Monday, January 18, 2016

How to Deal with Sin's Nagging Pull

Taken from

By Joe Dallas

By the time I began seeing a counselor, I'd already repented. I'd thrown out my porn, disconnected my cable service, said good-bye to old friends, relocated to another county, and joined a Bible-believing church---in short, all the "turning from" that needed to be done had been done.

It was a good start, but I couldn't shake this one stubborn question, and by now, I'll bet it's a question that's nagging you too: "I've tried to stop so many times before, only to fail. So why should I think this time will be any different?"

I remembered the countless promises I'd made to God since childhood, promises I'd usually make right after sinning. The bitter tears, the anguished "I swear I'll never do this again!" repeated over and over, then brief weeks (occasionally even months) of abstaining, leading to the belief that this time I was finally free.

Then the inevitable longings, temptations, failure, and self-hatred, only to be followed by more futile promises.

So what made me think I'd succeed this time?

It's one of the first questions I posed to my counselor. After hearing about my background, he observed, "You kept failing because you've been making three basic mistakes. First, you've underestimated the power of sexual sin, and you've overestimated your own integrity. You thought just repenting and being sorry would be enough, and that if you really tried, you'd never want to act out again. That's a huge underestimation of sin, not to mention an overestimation of your own strength."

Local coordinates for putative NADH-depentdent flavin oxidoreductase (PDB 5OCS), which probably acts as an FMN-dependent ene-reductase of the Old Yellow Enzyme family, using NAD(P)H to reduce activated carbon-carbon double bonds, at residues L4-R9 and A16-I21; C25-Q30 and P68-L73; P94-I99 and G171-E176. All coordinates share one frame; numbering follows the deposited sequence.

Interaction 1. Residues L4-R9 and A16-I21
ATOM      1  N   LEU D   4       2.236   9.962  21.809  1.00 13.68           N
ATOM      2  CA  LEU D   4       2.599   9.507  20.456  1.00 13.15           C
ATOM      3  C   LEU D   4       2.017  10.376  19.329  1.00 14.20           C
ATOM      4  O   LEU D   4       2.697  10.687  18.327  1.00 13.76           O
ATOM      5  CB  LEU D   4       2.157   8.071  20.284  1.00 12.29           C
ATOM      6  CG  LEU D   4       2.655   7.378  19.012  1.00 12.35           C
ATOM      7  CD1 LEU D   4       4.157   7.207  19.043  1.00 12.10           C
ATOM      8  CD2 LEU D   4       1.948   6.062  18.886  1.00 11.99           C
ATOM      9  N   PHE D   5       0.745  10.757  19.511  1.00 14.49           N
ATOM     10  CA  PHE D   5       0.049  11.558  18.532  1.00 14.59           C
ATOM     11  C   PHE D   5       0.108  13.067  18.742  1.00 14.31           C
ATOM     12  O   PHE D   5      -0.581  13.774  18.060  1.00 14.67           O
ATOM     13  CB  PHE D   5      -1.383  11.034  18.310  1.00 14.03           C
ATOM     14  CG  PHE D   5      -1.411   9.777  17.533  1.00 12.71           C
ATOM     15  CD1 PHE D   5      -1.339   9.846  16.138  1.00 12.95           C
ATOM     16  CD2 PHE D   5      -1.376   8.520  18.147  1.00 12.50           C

My humility grew a bit that day.

"Second, you failed because you had a change of heart without a change of lifestyle. And without a lifestyle change, all the 'I'm sorrys' in the world won't keep you on track."

I nodded, remembering what John the Baptist had said: "Bear fruits worthy of repentance" (Matthew 3:8). Or, in modern terms, "Show me the money!"

"And finally, it looks like you never set up a routine that would regularly---and I mean daily---influence your heart. The heart is where it all begins, don't you know? Set up daily habits that impact your heart, and you'll set up a structure for success."

He paused to let it sink in; then he continued: "You've taken the first step. But giving a sin up is never enough. You've got to now set up a structure to keep you from going back to it. In other words, it's time to stop weeping and start working."


Anonymous said...

Yes, this is so true.

I have now started Game Plan, knowing my cycle of repent-victory-fall oh so well.

Thanks for all your helpful postings!


Emma Joy said...

Hi Bill,

I am so thankful the posts here have been helpful and that you have started reading The Game Plan.

May this resource bring genuine change to you and may you be consistent with reading it then faithfully seek to apply the tools listed and make it a part of your everyday routine.

Emma Joy

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